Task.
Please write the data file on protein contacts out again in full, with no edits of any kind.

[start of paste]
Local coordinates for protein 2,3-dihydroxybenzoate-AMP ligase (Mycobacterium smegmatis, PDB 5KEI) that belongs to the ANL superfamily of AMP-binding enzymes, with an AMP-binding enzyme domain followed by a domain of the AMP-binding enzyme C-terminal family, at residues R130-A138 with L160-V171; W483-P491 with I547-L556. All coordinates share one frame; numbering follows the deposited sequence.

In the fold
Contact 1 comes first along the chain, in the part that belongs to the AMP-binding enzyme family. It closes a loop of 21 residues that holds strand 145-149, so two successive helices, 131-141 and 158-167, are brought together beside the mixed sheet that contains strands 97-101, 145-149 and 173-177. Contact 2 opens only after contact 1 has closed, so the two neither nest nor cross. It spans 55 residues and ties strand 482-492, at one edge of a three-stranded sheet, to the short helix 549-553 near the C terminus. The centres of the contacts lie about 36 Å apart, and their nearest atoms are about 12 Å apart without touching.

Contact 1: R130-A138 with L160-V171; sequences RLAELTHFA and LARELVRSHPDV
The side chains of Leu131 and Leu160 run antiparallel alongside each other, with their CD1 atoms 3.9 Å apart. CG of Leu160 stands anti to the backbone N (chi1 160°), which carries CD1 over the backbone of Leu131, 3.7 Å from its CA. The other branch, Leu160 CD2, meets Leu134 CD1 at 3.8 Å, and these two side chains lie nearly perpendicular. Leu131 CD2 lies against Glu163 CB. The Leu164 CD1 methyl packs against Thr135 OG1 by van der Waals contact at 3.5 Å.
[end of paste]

Local coordinates for protein 2,3-dihydroxybenzoate-AMP ligase (Mycobacterium smegmatis, PDB 5KEI) that belongs to the ANL superfamily of AMP-binding enzymes, with an AMP-binding enzyme domain followed by a domain of the AMP-binding enzyme C-terminal family, at residues R130-A138 with L160-V171; W483-P491 with I547-L556. All coordinates share one frame; numbering follows the deposited sequence.

In the fold
Contact 1 comes first along the chain, in the part that belongs to the AMP-binding enzyme family. It closes a loop of 21 residues that holds strand 145-149, so two successive helices, 131-141 and 158-167, are brought together beside the mixed sheet that contains strands 97-101, 145-149 and 173-177. Contact 2 opens only after contact 1 has closed, so the two neither nest nor cross. It spans 55 residues and ties strand 482-492, at one edge of a three-stranded sheet, to the short helix 549-553 near the C terminus. The centres of the contacts lie about 36 Å apart, and their nearest atoms are about 12 Å apart without touching.

Contact 1: R130-A138 with L160-V171; sequences RLAELTHFA and LARELVRSHPDV
The side chains of Leu131 and Leu160 run antiparallel alongside each other, with their CD1 atoms 3.9 Å apart. CG of Leu160 stands anti to the backbone N (chi1 160°), which carries CD1 over the backbone of Leu131, 3.7 Å from its CA. The other branch, Leu160 CD2, meets Leu134 CD1 at 3.8 Å, and these two side chains lie nearly perpendicular. Leu131 CD2 lies against Glu163 CB. The Leu164 CD1 methyl packs against Thr135 OG1 by van der Waals contact at 3.5 Å.